Monday, May 4, 2015

Outkast - Stankonia Review (2000)

When masters of artistry hit a wall in their respective genre one noticeable choice made is that of ignoring the genre as a whole. That's exactly what Outkast did in 2000 with Stankonia, and what ensued was a ravishing display of experimental Hip-Hop that defied logic whilst simultaneously preparing for an age of rapid advancements. Few albums in Hip-Hop have ever come close to Stankonia's ability to peer out into the future of music and society despite reaching back into the annals of Funk, Soul, and R&B, all whilst improving on the genre they're best known for. At a time when laid-back flows and primal beat-making dominated the charts, which allowed listeners to vibe out, relax, and forget the stresses of the days, Outkast tackled the 21st century head-on, resenting Hip-Hop's fascination with fantasy and instilling a dramatic urgency of realism. The genre's latest resurgence can be attributed to artists' ability to branch out and welcome experimentation with other genres, thus making Stankonia's feat more than a decade ago even more impressive. Tyler, The Creator's WOLF or Kanye West's Yeezus would cease to exist in Hip-Hop in the 90's the second they were conjured up, but with Stankonia landing on shelves, propelling itself both critically and commercially, the floodgates stormed open allowing Hip-Hop to flaunt its creative stank.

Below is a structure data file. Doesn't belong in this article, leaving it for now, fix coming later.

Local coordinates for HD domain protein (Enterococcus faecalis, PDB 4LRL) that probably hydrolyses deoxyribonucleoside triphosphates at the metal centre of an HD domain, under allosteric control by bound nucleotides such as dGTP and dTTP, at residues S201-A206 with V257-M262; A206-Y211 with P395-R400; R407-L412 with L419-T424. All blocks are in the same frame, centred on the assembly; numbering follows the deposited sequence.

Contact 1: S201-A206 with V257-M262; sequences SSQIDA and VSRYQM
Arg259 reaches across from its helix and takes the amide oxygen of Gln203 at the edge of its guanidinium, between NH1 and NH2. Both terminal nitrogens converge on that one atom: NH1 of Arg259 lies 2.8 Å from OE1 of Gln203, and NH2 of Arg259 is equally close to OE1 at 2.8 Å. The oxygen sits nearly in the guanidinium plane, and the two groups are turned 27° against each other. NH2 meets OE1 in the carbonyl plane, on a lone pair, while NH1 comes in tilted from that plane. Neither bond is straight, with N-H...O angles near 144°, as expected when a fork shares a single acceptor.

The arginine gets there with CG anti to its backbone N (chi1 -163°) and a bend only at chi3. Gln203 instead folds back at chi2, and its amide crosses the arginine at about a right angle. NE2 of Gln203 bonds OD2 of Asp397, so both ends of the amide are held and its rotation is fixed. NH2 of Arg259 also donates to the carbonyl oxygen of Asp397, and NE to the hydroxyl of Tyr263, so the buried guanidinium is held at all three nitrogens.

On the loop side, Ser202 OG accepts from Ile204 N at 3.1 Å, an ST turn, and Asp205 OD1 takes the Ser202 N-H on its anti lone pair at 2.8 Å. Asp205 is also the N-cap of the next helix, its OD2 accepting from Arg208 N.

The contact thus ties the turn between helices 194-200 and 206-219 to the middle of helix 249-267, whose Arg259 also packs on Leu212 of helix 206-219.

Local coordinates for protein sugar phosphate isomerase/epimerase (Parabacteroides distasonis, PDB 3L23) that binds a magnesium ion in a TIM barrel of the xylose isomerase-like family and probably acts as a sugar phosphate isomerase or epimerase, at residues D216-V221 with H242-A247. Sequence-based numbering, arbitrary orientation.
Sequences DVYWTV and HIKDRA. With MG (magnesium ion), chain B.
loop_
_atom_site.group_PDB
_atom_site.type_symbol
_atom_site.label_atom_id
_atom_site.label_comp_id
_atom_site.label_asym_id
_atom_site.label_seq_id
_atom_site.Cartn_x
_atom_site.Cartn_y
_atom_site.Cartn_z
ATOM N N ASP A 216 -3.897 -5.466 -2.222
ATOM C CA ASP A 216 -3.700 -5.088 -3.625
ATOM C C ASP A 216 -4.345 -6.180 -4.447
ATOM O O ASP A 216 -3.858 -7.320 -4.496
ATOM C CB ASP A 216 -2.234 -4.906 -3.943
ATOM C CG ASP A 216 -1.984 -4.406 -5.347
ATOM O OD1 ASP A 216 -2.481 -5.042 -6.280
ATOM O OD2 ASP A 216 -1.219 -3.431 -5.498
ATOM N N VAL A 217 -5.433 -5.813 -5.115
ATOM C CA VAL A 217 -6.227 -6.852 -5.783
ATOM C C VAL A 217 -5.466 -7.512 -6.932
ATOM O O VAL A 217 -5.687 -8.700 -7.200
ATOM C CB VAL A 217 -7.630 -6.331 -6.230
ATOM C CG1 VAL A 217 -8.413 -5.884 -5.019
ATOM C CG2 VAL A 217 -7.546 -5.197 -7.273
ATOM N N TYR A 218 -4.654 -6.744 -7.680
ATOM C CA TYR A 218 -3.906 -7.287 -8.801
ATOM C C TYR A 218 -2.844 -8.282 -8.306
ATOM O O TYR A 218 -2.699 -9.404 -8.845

What sets Outkast's fourth lauded LP apart from the rest, even their previous iterations, is the group's focus on the future whilst admiring the past. There are few, if any, comparisons to be made with Stanknoia and its surrounding releases. The sound, from wiry electric fervor to salsa-inspired mambas to psychedelic funk rip their foundation from classic influences like Jimi Hendrix, Prince, and Parliament-Funkadelic rather than the contemporary visions of their colleagues. With a turn to the 21st century as technology began bearing down on society with the intensity revving up, Andre 3000 and Big Boi found it appropriate to associate the music to the climate in America at the time. Tracks like 'Gasoline Dreams' and 'B.O.B.' take a stifling look at the United States and how things were progressively changing, with the split black-and-white flag adorning the cover working as a fore bearer to the disparity between black and white America. The loud, bombastic, overly compressed nature of the songs lend themselves to panic, the prominent feeling of post 9/11 America. No song was as prepared for this sonic shift as 'B.O.B.,' a earth-shattering five minutes in which a splattering of genres from the past, present, and future rip through the sound waves as a call to arms for all citizens to witness the immediate change in front of everyone's eyes, all while predicting the future in many respects.